In EEOC v. Activision Blizzard, No. 21-CV-7682 (C.D. Cal. Dec. 20, 2021), the EEOC settled an enforcement lawsuit with an employer, and subsequently the California Department of Fair Employment and Housing (“DFEH”) objected to it. The District Court refused to allow the DFEH to intervene in the action and challenge the proposed consent decree and settlement on the ground that it had an interest in preserving potential state law claims against the Defendant. This ruling is the first time a federal court has decided whether to allow intervention on this basis, and the decision is certainly a favorable one for employers.  In this case, the EEOC filed suit on behalf of female employees alleging that they faced gender-based harassment and retaliation. The parties ultimately reached a settlement and proposed a consent decree that established a voluntary claims process. The DFEH sought to challenge the voluntary claims process because it claimed to have an interest in protecting its ability to prosecute its own parallel state court case against the Defendant. Since the consent decree released all state law claims, the DFEH claimed the consent decree would allow the Defendant to destroy evidence relevant to the DFEH’s state court case. The District Court disagreed and denied the motion. The District Court held that the interest actually belonged to those undergoing the claims process, not the DFEH, and if it were to accept the DFEH’s argument, the District Court would essentially be able to intervene in any employment action in the state. The District Court also reasoned it would be unlikely that it would ever enter a consent decree that would purport to allow or mandate destruction of evidence relevant to litigation.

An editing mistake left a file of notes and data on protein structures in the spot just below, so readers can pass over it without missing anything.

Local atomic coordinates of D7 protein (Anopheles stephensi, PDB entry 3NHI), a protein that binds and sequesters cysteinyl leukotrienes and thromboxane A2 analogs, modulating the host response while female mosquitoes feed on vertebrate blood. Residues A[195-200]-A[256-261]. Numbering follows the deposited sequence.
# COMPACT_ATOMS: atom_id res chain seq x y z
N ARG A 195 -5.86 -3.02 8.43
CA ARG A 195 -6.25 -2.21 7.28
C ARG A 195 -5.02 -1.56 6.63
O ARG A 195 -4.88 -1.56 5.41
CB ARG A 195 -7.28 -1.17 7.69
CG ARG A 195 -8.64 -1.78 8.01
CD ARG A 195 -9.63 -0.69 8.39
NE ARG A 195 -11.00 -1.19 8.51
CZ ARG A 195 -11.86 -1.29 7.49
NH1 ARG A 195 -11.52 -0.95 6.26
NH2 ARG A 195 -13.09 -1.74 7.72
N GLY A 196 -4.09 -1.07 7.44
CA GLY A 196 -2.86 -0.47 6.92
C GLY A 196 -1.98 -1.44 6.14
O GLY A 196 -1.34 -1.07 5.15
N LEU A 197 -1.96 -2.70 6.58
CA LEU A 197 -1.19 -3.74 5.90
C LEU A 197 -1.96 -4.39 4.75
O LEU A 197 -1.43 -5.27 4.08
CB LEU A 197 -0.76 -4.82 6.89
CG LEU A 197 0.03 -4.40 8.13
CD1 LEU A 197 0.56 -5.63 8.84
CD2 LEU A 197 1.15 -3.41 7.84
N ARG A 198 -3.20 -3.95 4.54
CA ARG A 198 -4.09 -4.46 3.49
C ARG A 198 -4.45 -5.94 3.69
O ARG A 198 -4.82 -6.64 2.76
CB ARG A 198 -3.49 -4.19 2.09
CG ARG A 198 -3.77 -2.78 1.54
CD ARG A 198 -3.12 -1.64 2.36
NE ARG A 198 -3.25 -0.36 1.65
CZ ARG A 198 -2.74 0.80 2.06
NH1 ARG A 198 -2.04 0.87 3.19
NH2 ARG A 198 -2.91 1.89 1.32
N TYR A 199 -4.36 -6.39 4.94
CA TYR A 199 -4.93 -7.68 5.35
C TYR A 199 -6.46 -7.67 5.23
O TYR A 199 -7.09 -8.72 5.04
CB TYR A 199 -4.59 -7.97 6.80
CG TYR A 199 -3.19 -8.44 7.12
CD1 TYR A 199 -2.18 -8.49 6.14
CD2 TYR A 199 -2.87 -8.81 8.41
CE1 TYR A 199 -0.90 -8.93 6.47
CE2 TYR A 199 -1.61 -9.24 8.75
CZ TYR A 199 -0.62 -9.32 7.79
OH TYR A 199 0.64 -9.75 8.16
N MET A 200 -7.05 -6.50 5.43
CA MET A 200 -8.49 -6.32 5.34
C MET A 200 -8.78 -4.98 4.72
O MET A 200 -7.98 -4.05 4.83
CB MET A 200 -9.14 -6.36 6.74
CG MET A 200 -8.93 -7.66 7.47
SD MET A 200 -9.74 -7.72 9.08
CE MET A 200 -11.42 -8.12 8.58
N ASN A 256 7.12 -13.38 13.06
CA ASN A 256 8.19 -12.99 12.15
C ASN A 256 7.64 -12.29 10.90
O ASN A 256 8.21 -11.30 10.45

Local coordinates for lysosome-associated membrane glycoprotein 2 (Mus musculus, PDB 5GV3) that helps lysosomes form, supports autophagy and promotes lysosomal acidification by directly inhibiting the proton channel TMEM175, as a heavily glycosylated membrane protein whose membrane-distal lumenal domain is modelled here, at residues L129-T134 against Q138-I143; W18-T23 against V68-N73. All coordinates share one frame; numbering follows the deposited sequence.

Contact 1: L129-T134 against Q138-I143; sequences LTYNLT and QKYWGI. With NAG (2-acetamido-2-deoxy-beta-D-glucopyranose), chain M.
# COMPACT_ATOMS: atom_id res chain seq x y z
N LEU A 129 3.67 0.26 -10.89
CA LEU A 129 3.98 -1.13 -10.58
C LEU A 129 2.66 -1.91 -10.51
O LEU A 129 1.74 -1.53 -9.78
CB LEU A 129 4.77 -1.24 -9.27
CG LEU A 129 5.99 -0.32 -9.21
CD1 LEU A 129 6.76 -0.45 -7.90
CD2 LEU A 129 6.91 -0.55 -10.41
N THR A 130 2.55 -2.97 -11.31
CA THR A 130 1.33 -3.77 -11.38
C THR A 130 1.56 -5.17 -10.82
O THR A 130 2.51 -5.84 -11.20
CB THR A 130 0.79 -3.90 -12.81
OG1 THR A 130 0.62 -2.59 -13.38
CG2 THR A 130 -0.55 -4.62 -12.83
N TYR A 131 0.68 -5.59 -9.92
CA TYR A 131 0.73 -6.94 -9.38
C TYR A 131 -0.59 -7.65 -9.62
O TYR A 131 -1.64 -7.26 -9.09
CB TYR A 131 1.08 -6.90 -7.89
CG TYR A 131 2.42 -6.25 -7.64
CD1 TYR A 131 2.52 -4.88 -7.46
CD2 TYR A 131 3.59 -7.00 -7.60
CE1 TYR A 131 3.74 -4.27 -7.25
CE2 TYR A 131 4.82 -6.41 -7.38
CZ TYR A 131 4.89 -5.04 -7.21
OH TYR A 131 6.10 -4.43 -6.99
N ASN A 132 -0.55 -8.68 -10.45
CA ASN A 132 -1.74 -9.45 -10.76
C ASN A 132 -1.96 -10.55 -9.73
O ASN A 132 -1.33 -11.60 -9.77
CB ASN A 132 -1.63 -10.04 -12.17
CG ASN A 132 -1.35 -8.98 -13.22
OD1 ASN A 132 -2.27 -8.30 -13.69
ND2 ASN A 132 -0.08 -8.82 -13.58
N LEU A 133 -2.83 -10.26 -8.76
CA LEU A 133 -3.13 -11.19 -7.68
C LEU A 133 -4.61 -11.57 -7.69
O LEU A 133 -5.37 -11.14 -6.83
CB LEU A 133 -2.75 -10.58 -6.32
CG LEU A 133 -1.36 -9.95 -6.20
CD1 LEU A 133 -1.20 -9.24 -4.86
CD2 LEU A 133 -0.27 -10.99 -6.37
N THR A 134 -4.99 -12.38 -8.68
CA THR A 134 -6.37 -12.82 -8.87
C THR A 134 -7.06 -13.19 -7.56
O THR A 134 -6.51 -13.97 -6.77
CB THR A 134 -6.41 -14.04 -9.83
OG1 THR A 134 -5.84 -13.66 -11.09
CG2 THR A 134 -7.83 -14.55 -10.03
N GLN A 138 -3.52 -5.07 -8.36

Summing It All Up

In most respects, FY 2021 represented a return to form for the EEOC following a year of transition, stemming from significant changes to many of its programs in the midst of the global COVID-19 pandemic and significant leadership changes. The surge in the number of cases filed by the EEOC, particularly during the month of September, could mean that FY 2022 will be a much more litigation-intensive year. And, given the leadership changes that have rocked the agency over the past few years, it may also reveal a noticeable change in strategic direction as well. If so, employers should expect to see such new developments manifest themselves in the theories the Commission chooses to advance and the types of cases it files.

We will of course continue to monitor these developments, and we look forward to sharing our thoughts and analysis in the coming year.